While Meeks’ men fought their way south, Bingham shifted his hodgepodge of soldiers to the left of the Les Moulins Draw, paralleling Meeks’ route up the bluffs and penetrating farther south before turning right to St. Laurent. His men ran up against both WN 67, defending St. Laurent, and WN 69, with its Screaming Meemie rocket battery. The Germans were firing rockets on the beach as fast as they could reload the launch tubes.
Two groups of Meeks’ men and a group of Bingham’s attacked the battery. Around noon, Captain East’s L Company, reinforced by soldiers from Captain Clowe’s I Company, pushed into an orchard where they could see the rocket battery. They set up mortars and brought the area under fire. The Germans retreated into a house. Then, Lieutenant Robert Garcia from Captain Madill’s E Company ordered a machine-gun crew to open fire on the rockets. The gunner pulled the trigger, and a stream of bullets arced toward the launchers. “We could see the Germans begin to move their guns, but not soon enough,” Garcia reported. “All of a sudden there was a terrific explosion and a big ball of flame.” The explosion may have actually been from the guns of the destroyer USS Thompson,which fired some 30 rounds at the smoke trails left by the launching rockets. The battery went dead.
Some of Captain East’s men advanced across a series of hedgerows. When they came under fire, Lieutenant Anderson looked over a hedgerow, but as he did so a German sniper shot him in the back of the head. The bullet came out Anderson’s mouth. As he lay wounded, a sergeant came over and stole his watch.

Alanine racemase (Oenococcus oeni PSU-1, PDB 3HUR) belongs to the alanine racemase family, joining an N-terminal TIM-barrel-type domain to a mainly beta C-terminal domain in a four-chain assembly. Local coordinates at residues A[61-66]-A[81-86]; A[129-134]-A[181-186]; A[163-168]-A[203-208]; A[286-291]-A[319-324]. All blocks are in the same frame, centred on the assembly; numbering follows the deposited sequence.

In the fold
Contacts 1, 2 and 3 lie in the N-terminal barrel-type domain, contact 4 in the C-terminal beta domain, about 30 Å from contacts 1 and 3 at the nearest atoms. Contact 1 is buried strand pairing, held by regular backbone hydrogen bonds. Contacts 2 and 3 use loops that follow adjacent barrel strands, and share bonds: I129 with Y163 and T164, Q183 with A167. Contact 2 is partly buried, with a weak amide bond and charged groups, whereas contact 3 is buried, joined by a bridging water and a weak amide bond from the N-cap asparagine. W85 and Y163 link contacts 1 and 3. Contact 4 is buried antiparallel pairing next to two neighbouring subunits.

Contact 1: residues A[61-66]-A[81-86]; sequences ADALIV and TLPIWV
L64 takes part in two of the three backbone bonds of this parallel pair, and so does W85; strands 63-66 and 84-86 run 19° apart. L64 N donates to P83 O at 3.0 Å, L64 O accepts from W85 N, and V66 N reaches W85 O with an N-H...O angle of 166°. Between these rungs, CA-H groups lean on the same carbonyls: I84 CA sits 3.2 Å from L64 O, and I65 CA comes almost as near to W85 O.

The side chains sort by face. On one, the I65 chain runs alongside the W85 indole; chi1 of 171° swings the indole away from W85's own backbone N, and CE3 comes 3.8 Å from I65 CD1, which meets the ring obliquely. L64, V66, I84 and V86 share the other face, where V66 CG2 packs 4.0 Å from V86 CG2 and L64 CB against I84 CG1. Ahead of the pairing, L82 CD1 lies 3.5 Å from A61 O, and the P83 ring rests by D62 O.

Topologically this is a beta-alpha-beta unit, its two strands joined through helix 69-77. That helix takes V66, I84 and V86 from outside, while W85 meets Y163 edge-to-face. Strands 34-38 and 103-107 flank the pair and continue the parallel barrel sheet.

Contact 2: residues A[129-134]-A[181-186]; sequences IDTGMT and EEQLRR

Soon, Captain Pingley’s K Company joined the other men as they pushed to the edge of the draw. They spotted Germans on the opposite bluff, but heavy enemy machine-gun fire, artillery, and snipers prevented the Americans from crossing. They stayed in that position for the rest of the day, waiting for reinforcements.
Out in the Channel, Colonel Eugene Slappey’s 115th Infantry Regiment was supposed to arrive at 10 am for the drive inland, but when the skippers of the 12 LCIs carrying Slappey’s men saw the heavy enemy fire on the beach and obstacles still intact, they turned around. They instead disgorged the men to the left of the St. Laurent Draw an hour later and a mile and a half from Les Moulins, in the 16th Infantry Regiment’s area. When Brig. Gen. Willard Wyman, the 1st Infantry Division’s assistant commander, saw the 115th arrive intact, he ordered Slappey to assault the town of St. Laurent from the west. Slappey’s fresh troops advanced some 1,000 yards inland, crossed the St. Laurent Draw to their right, and worked their way through hedgerows, fields, and a minefield, marking it with handkerchiefs and bandages as they went.
On their way to St. Laurent, Slappey’s men had a perfect view of the destruction on Easy Green Beach below. They saw dead and wounded men, destroyed tanks and other vehicles, intact enemy defenses, and landing craft and boats aflame. Enemy artillery and mortars exploded on the beach and the shore. Farther out to sea, they could see battleships and destroyers blasting away at German defenses. “At this point,” recalled Lieutenant William Ford, “I didn’t think I would ever see England again, let alone the United States.”
When a German sniper stymied elements of the 115th by picking off its point men, American snipers took up positions. Private Vincent Bognanni heard one of the sniper’s shots and pinpointed him in a tree with the help of his sergeant as a spotter. Bognanni got a bead on his target and fired. “You got him!” yelled the sergeant. Bognanni fired again for insurance. The German didn’t fall out of the tree. He had tied himself to it.